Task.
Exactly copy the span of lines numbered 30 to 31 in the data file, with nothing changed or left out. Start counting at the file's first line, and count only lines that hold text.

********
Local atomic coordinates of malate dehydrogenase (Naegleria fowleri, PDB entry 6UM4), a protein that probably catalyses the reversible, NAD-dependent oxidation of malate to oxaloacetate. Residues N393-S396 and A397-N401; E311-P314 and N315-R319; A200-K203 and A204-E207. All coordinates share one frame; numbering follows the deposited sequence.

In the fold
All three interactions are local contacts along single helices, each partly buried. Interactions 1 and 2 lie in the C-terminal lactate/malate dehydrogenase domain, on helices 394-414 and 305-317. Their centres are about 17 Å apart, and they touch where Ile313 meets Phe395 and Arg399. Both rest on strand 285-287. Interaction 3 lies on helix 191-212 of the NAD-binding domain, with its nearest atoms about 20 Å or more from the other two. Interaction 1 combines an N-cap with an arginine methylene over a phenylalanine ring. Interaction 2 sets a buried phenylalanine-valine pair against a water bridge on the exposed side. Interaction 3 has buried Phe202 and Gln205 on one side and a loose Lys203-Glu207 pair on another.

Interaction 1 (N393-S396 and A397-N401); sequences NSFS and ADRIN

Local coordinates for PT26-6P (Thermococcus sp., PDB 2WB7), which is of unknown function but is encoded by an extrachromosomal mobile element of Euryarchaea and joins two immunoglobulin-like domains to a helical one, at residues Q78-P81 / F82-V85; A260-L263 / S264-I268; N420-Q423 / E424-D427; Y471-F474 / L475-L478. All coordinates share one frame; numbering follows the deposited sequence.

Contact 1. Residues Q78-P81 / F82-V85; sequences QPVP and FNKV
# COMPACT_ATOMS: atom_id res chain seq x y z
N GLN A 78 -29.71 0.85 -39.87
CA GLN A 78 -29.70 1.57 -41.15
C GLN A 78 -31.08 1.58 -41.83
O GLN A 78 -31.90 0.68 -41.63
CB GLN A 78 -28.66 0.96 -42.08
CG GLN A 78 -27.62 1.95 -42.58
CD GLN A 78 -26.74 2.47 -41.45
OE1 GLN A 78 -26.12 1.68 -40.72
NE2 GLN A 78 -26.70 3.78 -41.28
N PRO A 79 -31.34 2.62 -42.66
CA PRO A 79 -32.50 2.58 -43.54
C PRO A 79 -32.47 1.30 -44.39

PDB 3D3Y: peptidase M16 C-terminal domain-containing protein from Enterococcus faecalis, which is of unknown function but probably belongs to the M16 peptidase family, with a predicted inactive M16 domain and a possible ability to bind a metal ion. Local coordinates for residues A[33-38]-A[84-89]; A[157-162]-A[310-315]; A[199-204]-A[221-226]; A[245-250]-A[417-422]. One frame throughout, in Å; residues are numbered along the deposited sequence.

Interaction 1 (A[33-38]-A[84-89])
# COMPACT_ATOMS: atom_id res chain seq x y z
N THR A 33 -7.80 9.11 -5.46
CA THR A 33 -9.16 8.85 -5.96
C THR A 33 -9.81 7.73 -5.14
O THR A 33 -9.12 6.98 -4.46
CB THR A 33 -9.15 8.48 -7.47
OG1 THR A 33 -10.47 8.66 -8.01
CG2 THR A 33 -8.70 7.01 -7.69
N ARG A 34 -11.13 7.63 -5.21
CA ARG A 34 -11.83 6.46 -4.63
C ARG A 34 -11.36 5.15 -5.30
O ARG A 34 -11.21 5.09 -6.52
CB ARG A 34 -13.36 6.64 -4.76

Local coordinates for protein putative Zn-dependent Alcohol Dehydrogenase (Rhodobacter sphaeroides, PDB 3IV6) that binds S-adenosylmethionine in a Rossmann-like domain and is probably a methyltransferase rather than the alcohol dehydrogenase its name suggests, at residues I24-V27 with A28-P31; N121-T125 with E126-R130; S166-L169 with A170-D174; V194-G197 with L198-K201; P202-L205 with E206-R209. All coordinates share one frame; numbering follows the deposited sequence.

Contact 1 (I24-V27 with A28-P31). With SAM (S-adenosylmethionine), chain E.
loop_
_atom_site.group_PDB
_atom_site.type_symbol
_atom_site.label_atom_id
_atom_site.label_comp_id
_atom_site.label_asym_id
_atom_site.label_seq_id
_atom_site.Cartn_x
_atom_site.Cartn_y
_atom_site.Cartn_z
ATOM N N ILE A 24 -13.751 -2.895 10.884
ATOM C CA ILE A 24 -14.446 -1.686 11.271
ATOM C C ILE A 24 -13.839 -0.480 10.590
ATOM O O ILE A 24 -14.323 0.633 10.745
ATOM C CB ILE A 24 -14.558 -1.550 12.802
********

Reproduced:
N ARG A 34 -11.13 7.63 -5.21
CA ARG A 34 -11.83 6.46 -4.63